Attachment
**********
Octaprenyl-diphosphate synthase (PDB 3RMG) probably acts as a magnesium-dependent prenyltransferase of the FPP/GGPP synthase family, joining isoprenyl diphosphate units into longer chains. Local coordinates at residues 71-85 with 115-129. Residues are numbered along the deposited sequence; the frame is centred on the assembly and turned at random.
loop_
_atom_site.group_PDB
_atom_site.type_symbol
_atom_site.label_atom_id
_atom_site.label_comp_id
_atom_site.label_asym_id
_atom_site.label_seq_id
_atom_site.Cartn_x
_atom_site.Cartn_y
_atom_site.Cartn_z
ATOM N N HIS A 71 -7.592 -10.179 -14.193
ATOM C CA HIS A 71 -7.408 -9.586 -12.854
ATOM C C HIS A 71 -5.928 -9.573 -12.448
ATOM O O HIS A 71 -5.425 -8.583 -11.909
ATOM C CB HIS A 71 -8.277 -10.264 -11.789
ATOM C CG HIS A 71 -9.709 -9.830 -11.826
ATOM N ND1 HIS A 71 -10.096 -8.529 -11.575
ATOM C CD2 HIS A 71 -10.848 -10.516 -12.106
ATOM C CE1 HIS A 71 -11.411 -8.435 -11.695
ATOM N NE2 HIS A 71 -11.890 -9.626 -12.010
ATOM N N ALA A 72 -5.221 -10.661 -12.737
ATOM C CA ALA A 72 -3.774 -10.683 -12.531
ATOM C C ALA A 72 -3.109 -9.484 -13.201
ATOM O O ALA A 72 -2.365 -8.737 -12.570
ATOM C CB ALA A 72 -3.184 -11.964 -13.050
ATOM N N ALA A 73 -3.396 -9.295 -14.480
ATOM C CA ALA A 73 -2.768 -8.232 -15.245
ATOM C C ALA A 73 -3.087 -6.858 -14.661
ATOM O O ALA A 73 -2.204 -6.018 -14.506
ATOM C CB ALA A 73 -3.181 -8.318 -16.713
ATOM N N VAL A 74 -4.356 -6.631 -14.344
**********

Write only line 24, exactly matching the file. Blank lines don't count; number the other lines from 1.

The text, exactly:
ATOM C C ALA A 72 -3.109 -9.484 -13.201